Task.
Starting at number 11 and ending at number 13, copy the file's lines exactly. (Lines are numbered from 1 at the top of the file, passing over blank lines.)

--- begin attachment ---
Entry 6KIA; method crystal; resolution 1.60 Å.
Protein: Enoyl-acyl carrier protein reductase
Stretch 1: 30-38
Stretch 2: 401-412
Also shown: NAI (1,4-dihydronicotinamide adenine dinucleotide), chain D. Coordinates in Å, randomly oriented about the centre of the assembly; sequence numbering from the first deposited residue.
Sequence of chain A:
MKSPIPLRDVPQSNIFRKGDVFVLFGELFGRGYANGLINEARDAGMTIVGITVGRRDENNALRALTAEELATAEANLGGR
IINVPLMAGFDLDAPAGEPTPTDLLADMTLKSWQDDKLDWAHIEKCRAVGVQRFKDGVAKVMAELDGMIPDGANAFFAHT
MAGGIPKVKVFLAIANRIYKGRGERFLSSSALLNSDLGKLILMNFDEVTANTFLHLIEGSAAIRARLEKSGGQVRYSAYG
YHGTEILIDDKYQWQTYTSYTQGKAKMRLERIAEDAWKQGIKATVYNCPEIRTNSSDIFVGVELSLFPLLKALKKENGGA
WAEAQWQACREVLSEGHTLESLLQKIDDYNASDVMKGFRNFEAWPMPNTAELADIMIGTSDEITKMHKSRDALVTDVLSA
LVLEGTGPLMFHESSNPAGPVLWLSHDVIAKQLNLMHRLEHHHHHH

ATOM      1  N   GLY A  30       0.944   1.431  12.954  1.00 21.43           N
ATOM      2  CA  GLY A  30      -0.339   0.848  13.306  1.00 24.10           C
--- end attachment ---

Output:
WAEAQWQACREVLSEGHTLESLLQKIDDYNASDVMKGFRNFEAWPMPNTAELADIMIGTSDEITKMHKSRDALVTDVLSA
LVLEGTGPLMFHESSNPAGPVLWLSHDVIAKQLNLMHRLEHHHHHH

ATOM      1  N   GLY A  30       0.944   1.431  12.954  1.00 21.43           N